UK government announces new laws to protect stock exchange regulation

HONG KONG - Britain will introduce new laws to protect London’s “light touch” approach to regulating stock exchanges, a Treasury minister said on Wednesday.

By (AP)

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Published: Wed 13 Sep 2006, 6:41 PM

Last updated: Sat 4 Apr 2015, 4:21 PM

Economic Secretary Ed Balls said the new measures would give the Financial Services Authority powers to prevent any rule changes that would undermine London’s open and global regulatory regime.

The laws will give “regulatory power to the FSA to intervene, not for protectionist reasons but for the opposite: to continue to make sure London is open, global and light-touch,” Balls said at a news briefing in Hong Kong, where he stopped over on his way to an International Monetary Fund meeting in Singapore.

The measure is not meant to put barriers in the way of changes of ownership of the London Stock Exchange, Balls added, responding to recent concern over the issue.

Balls, a longtime ally of Treasury chief Gordon Brown, also said Wednesday he believed himself “highly unlikely” to rise to Brown’s post should Brown become Britain’s next leader.

Balls told reporters he is focusing on his current work and would not speculate on what jobs he would take in the future.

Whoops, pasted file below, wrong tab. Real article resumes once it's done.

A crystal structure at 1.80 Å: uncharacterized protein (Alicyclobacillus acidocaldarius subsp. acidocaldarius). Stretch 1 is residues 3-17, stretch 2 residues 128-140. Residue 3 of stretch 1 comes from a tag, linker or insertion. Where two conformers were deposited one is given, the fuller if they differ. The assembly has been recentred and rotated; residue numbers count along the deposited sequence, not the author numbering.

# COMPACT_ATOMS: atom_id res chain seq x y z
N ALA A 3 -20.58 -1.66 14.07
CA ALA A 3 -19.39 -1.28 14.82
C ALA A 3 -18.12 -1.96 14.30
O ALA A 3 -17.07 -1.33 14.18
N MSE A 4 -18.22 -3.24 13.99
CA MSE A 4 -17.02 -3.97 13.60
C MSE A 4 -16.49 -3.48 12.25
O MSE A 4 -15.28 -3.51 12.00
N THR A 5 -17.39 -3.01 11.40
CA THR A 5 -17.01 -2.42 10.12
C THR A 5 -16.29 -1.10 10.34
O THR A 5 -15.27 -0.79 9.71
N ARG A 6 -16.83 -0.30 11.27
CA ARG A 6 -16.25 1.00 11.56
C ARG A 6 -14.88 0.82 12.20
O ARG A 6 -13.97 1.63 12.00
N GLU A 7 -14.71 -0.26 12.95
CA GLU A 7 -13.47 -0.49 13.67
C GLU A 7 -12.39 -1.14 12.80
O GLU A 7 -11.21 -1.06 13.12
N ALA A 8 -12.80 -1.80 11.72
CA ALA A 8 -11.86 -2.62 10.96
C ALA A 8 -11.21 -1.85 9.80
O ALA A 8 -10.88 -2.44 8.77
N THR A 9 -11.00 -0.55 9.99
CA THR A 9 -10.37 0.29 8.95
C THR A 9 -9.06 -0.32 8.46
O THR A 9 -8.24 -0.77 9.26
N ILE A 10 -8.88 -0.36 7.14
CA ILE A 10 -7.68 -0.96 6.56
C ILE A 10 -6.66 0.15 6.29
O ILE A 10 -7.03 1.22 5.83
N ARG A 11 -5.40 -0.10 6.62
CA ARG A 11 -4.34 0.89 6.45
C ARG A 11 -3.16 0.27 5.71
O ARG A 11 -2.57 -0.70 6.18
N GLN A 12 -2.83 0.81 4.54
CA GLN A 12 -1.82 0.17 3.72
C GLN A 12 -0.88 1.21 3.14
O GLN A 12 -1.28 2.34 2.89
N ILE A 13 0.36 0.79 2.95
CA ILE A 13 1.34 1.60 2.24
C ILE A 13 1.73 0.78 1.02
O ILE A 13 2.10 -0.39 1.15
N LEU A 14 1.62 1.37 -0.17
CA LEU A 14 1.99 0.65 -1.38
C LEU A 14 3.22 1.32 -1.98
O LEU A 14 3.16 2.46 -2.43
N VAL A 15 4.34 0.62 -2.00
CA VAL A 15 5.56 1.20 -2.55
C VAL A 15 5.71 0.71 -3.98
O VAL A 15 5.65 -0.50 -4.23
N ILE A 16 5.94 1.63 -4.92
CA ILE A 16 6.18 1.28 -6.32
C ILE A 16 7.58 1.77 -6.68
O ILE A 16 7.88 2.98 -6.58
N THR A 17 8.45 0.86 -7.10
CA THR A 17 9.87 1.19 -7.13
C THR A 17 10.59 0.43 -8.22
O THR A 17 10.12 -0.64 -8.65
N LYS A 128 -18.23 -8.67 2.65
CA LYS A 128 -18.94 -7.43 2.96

“I think it’s highly unlikely,” he said when asked if he would be the next Treasury chief.

But he didn’t rule out the prospect. “If I do this job well then hopefully I’ll have new jobs in the future,” Balls said.

The minister has spent years working as an aide to Brown, long regarded as Prime Minister Tony Blair’s heir apparent.

Speaking on the infighting that has plagued the Labour party, Balls said all sides have been determined to stay united so that the transition of power will be stable.

“The last week has not been stable or orderly. But the universal desire is to put these events behind us,” he said.

Balls said he will campaign for a speedy restart to the Doha round of trade talks at the IMF meeting in Singapore. He would also discuss strengthening the IMF’s surveillance regime to make it more responsive and accountable, he said.


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